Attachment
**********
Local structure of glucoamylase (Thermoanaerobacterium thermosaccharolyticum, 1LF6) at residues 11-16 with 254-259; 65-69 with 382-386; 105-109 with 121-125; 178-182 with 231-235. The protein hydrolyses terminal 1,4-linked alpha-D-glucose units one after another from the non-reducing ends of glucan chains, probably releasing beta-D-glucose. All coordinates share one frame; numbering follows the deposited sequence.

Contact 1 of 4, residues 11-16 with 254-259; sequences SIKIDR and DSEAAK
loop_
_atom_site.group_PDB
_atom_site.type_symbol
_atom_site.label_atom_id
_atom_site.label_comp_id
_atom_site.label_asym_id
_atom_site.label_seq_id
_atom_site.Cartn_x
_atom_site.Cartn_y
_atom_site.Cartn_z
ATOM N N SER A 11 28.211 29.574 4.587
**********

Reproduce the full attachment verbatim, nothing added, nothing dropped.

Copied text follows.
Local structure of glucoamylase (Thermoanaerobacterium thermosaccharolyticum, 1LF6) at residues 11-16 with 254-259; 65-69 with 382-386; 105-109 with 121-125; 178-182 with 231-235. The protein hydrolyses terminal 1,4-linked alpha-D-glucose units one after another from the non-reducing ends of glucan chains, probably releasing beta-D-glucose. All coordinates share one frame; numbering follows the deposited sequence.

Contact 1 of 4, residues 11-16 with 254-259; sequences SIKIDR and DSEAAK
loop_
_atom_site.group_PDB
_atom_site.type_symbol
_atom_site.label_atom_id
_atom_site.label_comp_id
_atom_site.label_asym_id
_atom_site.label_seq_id
_atom_site.Cartn_x
_atom_site.Cartn_y
_atom_site.Cartn_z
ATOM N N SER A 11 28.211 29.574 4.587